A gripping tale of illicit love between half-Choctaw, half-white Reuben Sweetbitter and Martha Clarke, a white woman, set in 1910 Texas. Voices of the South. Advertising.
"synopsis" may belong to another edition of this title.
Reginald Gibbons is the author of seven books of poetry and two of fiction. An editor, translator, critic, and essayist as well, he has received the Carl Sandburg Award, the Balcones Poetry Prize, a Pushcart Prize, and the Jesse Jones Fiction Award, among other honors. He grew up in a semirural area near Houston, Texas, and is one-eighth Choctaw. He is a professor of English at Northwestern University in Evanston, Illinois.From Kirkus Reviews:
An unremarkable forbidden-love story that pursues only superficially the strong situations it sets up. Reuben S. Sweetbitter, half-Choctaw, half-white, 24 years old, lives in turn-of-the-century East Texas in a sort of limbo. He grew up with his mother and her family (his white father was never spoken of) and knows Choctaw tales, words, and ways. But he also knows how to act like a ``negro,'' because after his mother died he found shelter with a black family. They sought to cure Reuben of his ``heathen'' habits by teaching him to read the Bible, so he speaks as well as most white folks and can almost ``pass'' with his light complexion. His chameleon-like talents are a help when Reuben decides, justifiably, that it is safest to stay as invisible as possible as he moves from town to town in search of work. But in Three Rivers he falls in love with a white lawyer's daughter, Martha, and they steal away together. After months on the run, the couple settles in with a wealthy woman who thinks herself a liberal for accepting an interracial relationship. But years later, with a guest house and two kids, Reuben still acts as a chauffeur and practically walks a pace behind. Martha resents being shut out of the society she was born into, while Reuben awaits the day when her brother arrives to strike him down. These are powerful themes that should have been explored, but the characters never pose any questions that might reveal their deepest sentiments. If TriQuarterly editor Gibbons (Five Pears or Peaches, not reviewed) thought the addition of chapters containing contemporary opinions on lynching and Choctaw histories of creation would add weight to his story, he was wrong: These sections merely serve as a distraction from the annoyingly shallow characters. Preachy and long-winded. -- Copyright ©1994, Kirkus Associates, LP. All rights reserved.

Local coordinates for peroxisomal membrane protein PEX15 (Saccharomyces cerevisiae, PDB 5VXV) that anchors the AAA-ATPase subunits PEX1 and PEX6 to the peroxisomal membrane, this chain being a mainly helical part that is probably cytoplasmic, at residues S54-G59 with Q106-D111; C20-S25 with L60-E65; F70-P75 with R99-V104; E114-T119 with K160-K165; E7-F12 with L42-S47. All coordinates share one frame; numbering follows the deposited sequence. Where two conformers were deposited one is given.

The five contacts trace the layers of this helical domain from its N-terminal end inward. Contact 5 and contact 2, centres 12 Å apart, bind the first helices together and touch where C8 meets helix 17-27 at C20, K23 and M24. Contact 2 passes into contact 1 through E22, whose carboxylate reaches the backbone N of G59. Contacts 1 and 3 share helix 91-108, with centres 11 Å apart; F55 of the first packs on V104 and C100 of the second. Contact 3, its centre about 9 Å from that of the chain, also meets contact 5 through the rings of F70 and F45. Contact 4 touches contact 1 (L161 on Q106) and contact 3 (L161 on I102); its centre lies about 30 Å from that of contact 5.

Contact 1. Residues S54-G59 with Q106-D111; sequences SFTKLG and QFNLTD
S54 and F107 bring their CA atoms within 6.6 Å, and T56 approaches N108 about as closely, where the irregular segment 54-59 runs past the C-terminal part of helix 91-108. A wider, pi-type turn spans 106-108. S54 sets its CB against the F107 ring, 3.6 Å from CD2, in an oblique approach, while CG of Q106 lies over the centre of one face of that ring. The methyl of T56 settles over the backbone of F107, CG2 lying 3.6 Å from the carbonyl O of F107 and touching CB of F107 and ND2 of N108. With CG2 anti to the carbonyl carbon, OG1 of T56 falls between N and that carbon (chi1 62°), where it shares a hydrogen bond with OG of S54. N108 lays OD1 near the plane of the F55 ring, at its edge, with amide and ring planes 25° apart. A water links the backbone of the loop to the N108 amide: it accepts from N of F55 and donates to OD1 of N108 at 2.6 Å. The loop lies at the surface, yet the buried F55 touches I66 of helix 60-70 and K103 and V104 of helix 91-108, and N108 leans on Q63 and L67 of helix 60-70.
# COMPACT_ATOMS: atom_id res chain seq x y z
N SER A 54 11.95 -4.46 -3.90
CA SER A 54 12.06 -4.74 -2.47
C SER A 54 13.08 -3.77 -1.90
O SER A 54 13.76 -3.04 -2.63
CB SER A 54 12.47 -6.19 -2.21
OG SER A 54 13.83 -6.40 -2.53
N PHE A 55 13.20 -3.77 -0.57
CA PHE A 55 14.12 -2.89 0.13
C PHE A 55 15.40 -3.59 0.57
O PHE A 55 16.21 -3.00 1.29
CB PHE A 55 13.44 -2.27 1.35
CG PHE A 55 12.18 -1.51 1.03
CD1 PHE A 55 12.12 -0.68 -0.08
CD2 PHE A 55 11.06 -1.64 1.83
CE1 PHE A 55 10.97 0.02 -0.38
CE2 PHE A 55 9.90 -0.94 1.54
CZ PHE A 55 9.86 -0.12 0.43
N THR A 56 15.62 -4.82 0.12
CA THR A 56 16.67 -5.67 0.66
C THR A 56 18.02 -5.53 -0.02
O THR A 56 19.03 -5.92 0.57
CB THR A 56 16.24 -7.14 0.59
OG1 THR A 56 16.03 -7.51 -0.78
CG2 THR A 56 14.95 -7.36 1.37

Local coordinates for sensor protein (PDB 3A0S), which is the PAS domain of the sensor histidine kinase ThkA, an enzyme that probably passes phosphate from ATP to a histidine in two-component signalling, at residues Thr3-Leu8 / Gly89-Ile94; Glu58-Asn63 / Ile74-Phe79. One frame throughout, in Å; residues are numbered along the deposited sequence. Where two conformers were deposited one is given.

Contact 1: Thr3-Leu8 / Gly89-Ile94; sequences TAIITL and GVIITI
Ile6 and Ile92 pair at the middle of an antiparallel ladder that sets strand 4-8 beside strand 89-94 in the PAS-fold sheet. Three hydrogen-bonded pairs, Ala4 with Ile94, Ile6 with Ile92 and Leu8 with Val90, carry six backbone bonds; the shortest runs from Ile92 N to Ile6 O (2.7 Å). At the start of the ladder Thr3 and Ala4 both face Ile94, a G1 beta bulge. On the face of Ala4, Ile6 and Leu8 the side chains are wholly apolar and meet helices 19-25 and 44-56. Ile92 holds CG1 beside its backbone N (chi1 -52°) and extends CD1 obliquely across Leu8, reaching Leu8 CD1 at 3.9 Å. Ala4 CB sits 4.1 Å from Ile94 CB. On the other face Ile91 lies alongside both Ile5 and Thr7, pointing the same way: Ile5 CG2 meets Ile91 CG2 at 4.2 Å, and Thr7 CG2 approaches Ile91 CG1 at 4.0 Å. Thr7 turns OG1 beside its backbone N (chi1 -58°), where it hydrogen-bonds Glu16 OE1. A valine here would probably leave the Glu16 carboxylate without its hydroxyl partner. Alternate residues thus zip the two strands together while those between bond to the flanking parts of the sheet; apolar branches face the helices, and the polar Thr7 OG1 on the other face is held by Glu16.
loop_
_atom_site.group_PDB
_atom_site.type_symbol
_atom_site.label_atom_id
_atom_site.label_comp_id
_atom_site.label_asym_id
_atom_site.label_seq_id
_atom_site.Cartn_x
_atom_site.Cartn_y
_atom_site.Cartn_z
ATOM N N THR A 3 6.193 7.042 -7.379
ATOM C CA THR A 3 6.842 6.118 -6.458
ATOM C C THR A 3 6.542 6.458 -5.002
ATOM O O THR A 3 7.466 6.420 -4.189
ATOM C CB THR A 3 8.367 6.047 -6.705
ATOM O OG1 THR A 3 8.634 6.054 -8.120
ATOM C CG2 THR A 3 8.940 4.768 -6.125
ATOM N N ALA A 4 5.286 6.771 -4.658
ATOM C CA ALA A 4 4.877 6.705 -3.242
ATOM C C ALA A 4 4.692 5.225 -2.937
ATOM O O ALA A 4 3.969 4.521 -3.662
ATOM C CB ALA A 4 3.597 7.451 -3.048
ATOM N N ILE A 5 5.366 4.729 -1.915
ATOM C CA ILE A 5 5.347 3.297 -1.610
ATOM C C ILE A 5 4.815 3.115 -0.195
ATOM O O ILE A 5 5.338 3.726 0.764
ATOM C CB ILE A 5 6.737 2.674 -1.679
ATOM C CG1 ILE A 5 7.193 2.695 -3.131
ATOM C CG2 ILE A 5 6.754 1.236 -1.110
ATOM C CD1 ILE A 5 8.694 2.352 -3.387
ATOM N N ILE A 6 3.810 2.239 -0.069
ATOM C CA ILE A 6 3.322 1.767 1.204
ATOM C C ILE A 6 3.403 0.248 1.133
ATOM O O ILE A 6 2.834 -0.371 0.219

"About this title" may belong to another edition of this title.
Book Description LSU Press. Book Condition: BRAND NEW. BRAND NEW Softcover A Brand New Quality Book from a Full-Time Veteran Owned Bookshop in business since 1992!. Bookseller Inventory # 2617892
Book Description Louisiana State Univ Pr, 2003. Paperback. Book Condition: New. Bookseller Inventory # DADAX0807128716
Book Description LSU Press, 2003. Paperback. Book Condition: New. Never used!. Bookseller Inventory # P110807128716
Book Description LSU Press. PAPERBACK. Book Condition: New. 0807128716 New Condition. Bookseller Inventory # NEW7.1320168